It’s the most amazing sight in Burma, if not Southeast Asia. Across 40 km2 of land, stretching from Ayeyyarwardy, stand thousands of pagodas and temples. Everywhere you look stand ruins of all sizes – huge and glorious temples like Ananda soar towards the sky, graceful small pagodas stand alone in fields. There are places full of history, others which are indentified only by number.
|Around Old Bagan village:|
What you will able to see is very much limited by the amout of time at your disposal and how you intend to use it. If you can afford to hire a jeep and a guide, you’ll be able to visit more temples, particularly those further off beaten track. The availability of electric bicycles, horse rickshaw to rent also makes the temples much more accessible than on foot for sure. If your time is very limited – just an afternoon or a day, for example, we recommend tha you restrict yourself to the temples close to Old Bagan village. This is where the greatest concentration of temples and pagodas can be found, plus the Bagan museum.
One of finest, largest and best preserved temple in Old Bagan (formerly called “Pagan”). Ananda suffered considerable damage in an earthquake (1975) but now it been totally restored. Built in 1901 by king Kyanzittha, the temple is said to represent the endless wisdom of the Buddha. Entranceways, lined with shop stalls, make the structure into a perfect cross. In the center of this, there are four standing Buddhas, represent the four Budhha who have attained Nirvana.
Located on the road from Nyaung-U town to Old Bagan area, this large temple was built by king Nantaungmya around 1211. The name is a mysterious story about how the king was choosen to be the crown prince. Inside temple there are four Buddhas on the lower and upper floor, and traces of muraals can still be seen. Fragments of the original fine plaster carvings and glazed sandstone decorations have survived on the outside.
Like the Htilominlo, this is a prime example of later, more sophisticated temple styles, with better internal lighting. It stands beyond the Dhammayanggyi temple and was built in 1181 by king Narapatisithu. The temple has two storeys and small stupas at the corner of each terrace. Buddha images face the four directions from the ground floor. The image at the main east entrance sits in a recess built into the wall. The interior was once painted with fine frescoes, but only traces can be seen today. The walls have been painted over with later, inferior, though nevertheless interesting frescoes. You can get very close to the top of this temple, where the views are superb.
Similar in plan to the Ananda, this later temple is much more massive looking. It was built by Narathu (1160-1165), who was also known as Kalagya Min. There are so much mystyrious stories about the shapre of this temple, such as king Narathu killed all the workers that built this temple to keep the secret of temple construction technology. The interior of the temple is blocked by brickwork. If you climb to the upper terraces, make sure you know how to get back down. It’s quite a maze on top, with many false paths hiding the single stairway built into the outer wall. This temple is said to have the finest brickwork in Bagan.
Following his conquest of Thaton, this very graceful circular pagoda was built by king Anawrahta in 1057. This five terraces once had terracota plaques showing scenes from the Jataka, but traces of these and of other sculptures, were covered by rather heavy-hand renovations. This is the most famous place for reaching sunrise and sunset in Bagan, very crowded at dawn and sunset time.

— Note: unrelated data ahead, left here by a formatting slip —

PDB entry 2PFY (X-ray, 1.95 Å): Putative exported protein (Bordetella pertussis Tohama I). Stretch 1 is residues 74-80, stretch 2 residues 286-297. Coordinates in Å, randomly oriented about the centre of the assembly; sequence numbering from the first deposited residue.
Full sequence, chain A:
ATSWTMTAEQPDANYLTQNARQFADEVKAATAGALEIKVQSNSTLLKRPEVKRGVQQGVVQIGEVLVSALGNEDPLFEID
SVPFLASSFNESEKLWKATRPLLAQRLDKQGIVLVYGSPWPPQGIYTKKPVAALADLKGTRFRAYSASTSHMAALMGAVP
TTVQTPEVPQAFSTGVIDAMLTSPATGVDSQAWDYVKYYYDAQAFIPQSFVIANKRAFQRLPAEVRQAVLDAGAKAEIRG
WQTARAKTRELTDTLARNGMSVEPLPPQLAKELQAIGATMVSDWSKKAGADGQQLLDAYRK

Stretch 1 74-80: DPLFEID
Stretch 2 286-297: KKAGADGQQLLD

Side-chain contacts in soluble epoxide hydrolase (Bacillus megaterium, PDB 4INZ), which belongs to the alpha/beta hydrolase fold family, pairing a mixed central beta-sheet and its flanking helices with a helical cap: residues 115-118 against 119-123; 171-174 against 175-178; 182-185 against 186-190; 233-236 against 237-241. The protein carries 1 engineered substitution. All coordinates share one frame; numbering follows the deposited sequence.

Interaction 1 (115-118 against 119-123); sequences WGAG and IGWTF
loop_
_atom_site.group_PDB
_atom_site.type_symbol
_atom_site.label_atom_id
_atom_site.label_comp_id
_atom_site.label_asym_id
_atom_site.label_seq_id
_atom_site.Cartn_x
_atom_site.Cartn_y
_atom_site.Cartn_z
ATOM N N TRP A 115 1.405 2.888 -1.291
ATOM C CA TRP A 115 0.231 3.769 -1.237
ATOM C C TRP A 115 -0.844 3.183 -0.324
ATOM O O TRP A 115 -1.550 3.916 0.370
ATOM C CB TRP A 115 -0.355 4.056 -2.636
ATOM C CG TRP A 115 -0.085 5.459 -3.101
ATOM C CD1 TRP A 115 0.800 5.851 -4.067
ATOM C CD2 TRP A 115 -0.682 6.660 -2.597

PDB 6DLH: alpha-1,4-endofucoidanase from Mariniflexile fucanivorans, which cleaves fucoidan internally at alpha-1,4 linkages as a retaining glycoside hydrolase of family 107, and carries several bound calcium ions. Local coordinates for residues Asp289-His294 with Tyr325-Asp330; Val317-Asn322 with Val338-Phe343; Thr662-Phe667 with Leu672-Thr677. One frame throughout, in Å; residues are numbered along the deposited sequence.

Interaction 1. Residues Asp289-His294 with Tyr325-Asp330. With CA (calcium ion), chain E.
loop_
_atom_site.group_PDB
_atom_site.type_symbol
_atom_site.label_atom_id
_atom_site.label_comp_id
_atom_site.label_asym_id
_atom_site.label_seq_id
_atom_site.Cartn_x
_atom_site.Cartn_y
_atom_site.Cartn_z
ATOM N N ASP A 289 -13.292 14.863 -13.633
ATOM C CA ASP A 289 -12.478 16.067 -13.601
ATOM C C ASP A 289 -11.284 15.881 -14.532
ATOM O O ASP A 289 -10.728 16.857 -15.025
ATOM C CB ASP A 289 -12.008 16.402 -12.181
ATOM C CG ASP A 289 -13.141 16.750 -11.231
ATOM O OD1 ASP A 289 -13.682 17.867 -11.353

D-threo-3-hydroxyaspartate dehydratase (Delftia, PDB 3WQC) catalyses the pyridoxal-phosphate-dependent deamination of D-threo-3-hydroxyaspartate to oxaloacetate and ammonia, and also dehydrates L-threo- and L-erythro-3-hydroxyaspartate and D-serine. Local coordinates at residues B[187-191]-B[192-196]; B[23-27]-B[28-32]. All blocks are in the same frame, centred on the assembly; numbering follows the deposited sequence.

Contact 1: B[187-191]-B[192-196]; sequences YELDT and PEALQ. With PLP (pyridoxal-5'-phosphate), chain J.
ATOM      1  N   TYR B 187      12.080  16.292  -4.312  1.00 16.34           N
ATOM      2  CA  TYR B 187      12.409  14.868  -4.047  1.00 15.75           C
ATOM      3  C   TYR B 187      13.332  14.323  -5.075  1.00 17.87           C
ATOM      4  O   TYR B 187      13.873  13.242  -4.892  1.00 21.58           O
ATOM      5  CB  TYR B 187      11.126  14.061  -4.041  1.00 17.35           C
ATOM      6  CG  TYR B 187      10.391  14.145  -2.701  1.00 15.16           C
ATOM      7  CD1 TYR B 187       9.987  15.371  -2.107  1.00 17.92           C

The highest temple in Bagan, the “omniscient” temple rises to 61 meters and was built by king Alaungsithu around mid 12th century. Reconstruction was completed in 1979 after an earthquake (1975). The structure consists of two huge cube, the lower one merges into the upper with three diminishing terraces from which a sikhara rises. It’s quite a maze climbing to the top from the main east entrance you ascend a stairway flanked by two guardian figures.
Close to the village of Nyaung-U, this circular pagoda was commenced by Anawratha but not completed until the reign of Kyanzittha (1084-1113). Unfortunately, some misguided and rather ham-fisted renovations have rather spoilt what is basically a very fine pagoda – an ugly metal-roofed walkway leads to it and the pagoda is festooned with electrical wiring and neon lights. Enamelled plaques in panels around the terraces illustrate scenes from the previous lives of the Buddha. Small temples on each of the four sides house four-metre-high standing Buddhas of the Gupta school. The Shwezigon is said to house a tooth and a bone from the Buddha and is a prototype for later Burmese pagodas.
If you have more free time then go further and around Ananda temple, you will see a traditional life around there. Nochanthar pagaoda located among these village, not far from the main entrance of Ananda temple. You can spend an interesting time wandering there and along the road in Bagan to see how the people live and work. There will be a calm emotion and peaceful feeling for all.
Right on the bank of the Ayeyyarwardy river, this pagoda has been claimed to be the oldest in Bagan, dating from the 3rd century A.D., although there is little proof for this belief. It was completely destroyed when it tumbled into the river in 1975’s earthquake, but has been totally rebuilt. The distinctively shaped bulbous pagoda stands above rows of crenellated terraces.